Monday, October 21, 2013

One World - One People

 "I am a human being, I consider nothing that is human alien to me." - The Roman poet, Terence, 160 BC. 

Just before dawn on, October 3, 2013,  an  over-crowded rickety trawler carrying approximately 500 people fleeing war and poverty sunk off the coast of Lampedusa, a small Sicilian island considered a gateway to Europe for immigrants. 296 bodies have been reported found, and only 155 of those onboard are confirmed to have survived. Year after year, thousands of migrants abandon their home countries to escape the poverty and unrest that plague them there. This year alone, 30,000 have left behind civil war, brutal regimes and violence to Italy, including 7,500 Syrians, 7,500 Eritreans and 3,000 Somalians. Twice as many migrants landed via ship in Italy and Malta during the first six months of 2013 alone as did during the same period in 2012. And as the number of migrants taking to the seas increases each year, so to does the number of disasters: 25,000 total have died in the Mediterranean Sea in accidents similar to this one, including 1,700 last year alone. That's a lot of people, and a lot of tragedy.

The price of seeking hope of a better future and an improvement in their lives is no longer just financial, desperate immigrants are paying the cost with their lives as well.

The reason that immigrants from Asia, Africa, the West Indies and  Latin America come is because their homelands are dominated the Big Money who use these countries as a source of raw materials and cheap labour and as markets for dumping their manufactured goods. Millions of workers are driven to emigrate to wealthier countries because of the desperate conditions in homelands  being plundered . Hand-in-hand with complicit  regimes they subject the people to barbaric repression and cut them off from all possibilities of development and a decent life. Consequently, many people come seeking employment and a better life. Once here, they find out that the bosses the state has a thoroughly racist policy towards immigrants. The issue is not one of “integration” or of teaching children that it’s not nice to call people nasty names but organising  and uniting the immigrants with the rest of us against the common enemy - the bosses.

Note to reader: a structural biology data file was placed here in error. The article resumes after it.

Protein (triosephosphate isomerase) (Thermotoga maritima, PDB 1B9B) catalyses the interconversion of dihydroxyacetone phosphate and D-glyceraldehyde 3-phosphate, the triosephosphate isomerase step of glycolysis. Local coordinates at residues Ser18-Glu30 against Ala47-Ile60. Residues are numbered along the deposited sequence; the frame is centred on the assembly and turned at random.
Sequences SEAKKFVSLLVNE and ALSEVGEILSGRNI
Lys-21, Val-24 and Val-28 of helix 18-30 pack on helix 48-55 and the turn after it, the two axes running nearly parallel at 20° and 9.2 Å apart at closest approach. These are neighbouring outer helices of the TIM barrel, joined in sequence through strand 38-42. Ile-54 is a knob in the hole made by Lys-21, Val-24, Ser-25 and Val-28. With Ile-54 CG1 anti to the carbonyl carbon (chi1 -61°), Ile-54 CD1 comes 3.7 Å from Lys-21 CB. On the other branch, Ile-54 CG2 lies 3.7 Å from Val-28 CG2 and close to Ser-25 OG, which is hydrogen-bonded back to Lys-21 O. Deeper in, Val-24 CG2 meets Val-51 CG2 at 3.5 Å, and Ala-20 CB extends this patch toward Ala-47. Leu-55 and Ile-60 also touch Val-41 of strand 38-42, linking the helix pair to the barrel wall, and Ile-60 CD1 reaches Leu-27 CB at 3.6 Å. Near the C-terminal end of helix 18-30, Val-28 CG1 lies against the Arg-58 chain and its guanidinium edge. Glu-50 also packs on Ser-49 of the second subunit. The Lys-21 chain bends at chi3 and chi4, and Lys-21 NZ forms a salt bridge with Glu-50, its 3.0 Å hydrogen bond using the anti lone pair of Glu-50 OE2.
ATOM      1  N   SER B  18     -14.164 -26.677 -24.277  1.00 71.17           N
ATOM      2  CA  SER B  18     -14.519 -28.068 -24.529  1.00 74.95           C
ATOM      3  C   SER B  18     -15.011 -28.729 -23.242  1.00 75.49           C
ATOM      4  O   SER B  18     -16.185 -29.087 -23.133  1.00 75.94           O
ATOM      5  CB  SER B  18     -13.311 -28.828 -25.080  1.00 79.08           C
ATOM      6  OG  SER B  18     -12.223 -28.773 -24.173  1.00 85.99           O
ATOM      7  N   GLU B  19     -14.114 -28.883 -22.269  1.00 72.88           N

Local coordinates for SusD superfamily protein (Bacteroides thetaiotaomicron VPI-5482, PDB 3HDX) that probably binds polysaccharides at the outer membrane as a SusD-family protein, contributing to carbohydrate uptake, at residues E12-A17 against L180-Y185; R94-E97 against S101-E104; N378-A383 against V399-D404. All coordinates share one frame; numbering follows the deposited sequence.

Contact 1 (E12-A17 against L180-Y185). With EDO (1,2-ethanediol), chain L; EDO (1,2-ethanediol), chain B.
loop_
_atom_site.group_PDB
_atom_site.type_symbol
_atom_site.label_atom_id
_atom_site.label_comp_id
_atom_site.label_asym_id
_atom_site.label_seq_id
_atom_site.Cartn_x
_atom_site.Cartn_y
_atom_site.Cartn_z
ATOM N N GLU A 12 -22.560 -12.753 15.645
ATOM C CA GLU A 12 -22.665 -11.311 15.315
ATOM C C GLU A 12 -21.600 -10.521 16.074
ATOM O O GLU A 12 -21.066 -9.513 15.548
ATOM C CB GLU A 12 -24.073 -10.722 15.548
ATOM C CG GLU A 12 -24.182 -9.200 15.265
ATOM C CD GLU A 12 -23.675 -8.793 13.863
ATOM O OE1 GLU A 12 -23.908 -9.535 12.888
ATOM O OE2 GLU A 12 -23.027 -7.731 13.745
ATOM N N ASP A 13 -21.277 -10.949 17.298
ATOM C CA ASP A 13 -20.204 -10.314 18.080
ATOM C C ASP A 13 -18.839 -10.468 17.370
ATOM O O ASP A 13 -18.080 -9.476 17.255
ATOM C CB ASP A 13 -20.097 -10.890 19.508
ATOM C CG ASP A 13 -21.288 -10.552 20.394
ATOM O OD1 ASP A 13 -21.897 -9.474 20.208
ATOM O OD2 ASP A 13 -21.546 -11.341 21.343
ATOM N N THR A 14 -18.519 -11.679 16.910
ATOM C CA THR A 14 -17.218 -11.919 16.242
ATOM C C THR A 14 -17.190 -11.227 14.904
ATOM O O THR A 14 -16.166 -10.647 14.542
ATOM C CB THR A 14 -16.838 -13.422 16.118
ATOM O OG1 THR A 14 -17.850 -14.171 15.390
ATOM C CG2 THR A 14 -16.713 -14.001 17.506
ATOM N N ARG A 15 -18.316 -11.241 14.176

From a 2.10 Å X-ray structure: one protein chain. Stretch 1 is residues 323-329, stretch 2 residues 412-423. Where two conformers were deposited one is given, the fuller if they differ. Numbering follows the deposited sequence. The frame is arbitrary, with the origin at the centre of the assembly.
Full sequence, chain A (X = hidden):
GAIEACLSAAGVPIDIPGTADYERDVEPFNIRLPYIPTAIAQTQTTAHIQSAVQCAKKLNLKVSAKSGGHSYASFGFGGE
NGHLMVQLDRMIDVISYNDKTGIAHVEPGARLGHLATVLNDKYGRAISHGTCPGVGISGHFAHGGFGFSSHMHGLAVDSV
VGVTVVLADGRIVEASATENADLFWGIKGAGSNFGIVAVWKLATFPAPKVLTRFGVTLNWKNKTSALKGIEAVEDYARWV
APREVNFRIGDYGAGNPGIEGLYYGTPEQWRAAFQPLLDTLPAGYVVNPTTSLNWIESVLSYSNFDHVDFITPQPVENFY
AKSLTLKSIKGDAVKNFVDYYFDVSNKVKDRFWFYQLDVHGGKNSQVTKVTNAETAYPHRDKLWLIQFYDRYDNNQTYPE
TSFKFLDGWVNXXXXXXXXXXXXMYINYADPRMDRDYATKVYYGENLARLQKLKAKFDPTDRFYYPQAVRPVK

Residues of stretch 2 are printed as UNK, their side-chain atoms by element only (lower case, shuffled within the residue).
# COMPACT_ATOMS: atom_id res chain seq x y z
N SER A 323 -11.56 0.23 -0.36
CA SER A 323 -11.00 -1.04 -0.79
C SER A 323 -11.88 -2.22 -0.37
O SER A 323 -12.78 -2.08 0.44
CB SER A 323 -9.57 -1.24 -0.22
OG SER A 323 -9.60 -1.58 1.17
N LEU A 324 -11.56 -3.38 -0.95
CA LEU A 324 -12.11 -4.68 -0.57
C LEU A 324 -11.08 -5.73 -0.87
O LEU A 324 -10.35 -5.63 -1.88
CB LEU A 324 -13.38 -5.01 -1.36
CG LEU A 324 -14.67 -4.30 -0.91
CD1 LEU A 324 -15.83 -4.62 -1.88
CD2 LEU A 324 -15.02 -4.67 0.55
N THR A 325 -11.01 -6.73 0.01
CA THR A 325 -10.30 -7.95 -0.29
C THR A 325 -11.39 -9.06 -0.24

The flow of immigrants impacts the words we use, the foods we eat, the bosses we work for, and even the music we listen and dance to. On a larger scale, immigrants affect domestic and foreign policy, the job market, education , and policing. No institution can ignore the role immigrants now play in shaping the daily life of most industrialised countries of the world. Most of the  undocumented immigrants did not get smuggled in but arrived at airports as tourists, students, or authorised workers, and simply stayed once their visas expired. The UK likes people who have legal documents, who speak English and who are white. Capitalist production methods now demand workers for short periods of time and has resulted in the creation of a permanent migrant labour class that is worked intensively for a short period, and quickly thrown out of work. Poverty and migrancy have always been the major weaknesses of  workers. Social isolation  makes it difficult to build organisation. Failure to remain in one place for any extended period and inability to support strikes have always hindered the growth of permanent and strong unionisation of migrant workers. The entire organised trade union movement will have to join the struggle and support it.